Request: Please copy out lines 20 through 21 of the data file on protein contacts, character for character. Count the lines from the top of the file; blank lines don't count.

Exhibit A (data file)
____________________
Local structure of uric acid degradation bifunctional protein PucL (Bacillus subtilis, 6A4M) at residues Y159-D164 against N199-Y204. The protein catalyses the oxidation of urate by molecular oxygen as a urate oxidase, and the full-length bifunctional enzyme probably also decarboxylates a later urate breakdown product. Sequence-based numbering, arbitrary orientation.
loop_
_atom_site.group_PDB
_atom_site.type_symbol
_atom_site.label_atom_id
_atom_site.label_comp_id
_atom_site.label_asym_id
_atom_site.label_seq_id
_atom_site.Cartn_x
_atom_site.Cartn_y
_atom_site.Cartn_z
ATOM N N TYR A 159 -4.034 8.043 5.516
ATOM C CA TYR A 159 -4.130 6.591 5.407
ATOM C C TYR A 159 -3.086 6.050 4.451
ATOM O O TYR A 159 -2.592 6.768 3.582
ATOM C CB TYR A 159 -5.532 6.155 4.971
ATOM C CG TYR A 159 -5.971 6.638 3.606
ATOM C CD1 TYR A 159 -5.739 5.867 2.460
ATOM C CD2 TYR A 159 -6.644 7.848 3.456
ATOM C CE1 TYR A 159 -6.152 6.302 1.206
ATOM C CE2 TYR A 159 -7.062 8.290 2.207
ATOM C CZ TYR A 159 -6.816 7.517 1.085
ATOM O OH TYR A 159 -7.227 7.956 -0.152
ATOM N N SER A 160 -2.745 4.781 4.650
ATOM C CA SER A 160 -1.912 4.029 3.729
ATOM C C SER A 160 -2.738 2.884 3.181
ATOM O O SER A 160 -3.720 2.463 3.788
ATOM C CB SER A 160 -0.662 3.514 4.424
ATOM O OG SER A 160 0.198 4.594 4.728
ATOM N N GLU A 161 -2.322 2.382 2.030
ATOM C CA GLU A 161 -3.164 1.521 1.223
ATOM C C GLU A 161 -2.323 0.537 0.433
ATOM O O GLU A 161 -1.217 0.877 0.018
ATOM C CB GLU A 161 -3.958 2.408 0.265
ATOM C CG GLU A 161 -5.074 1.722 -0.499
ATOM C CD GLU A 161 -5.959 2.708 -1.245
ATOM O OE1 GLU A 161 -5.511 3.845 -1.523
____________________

ATOM C CE1 TYR A 159 -6.152 6.302 1.206
ATOM C CE2 TYR A 159 -7.062 8.290 2.207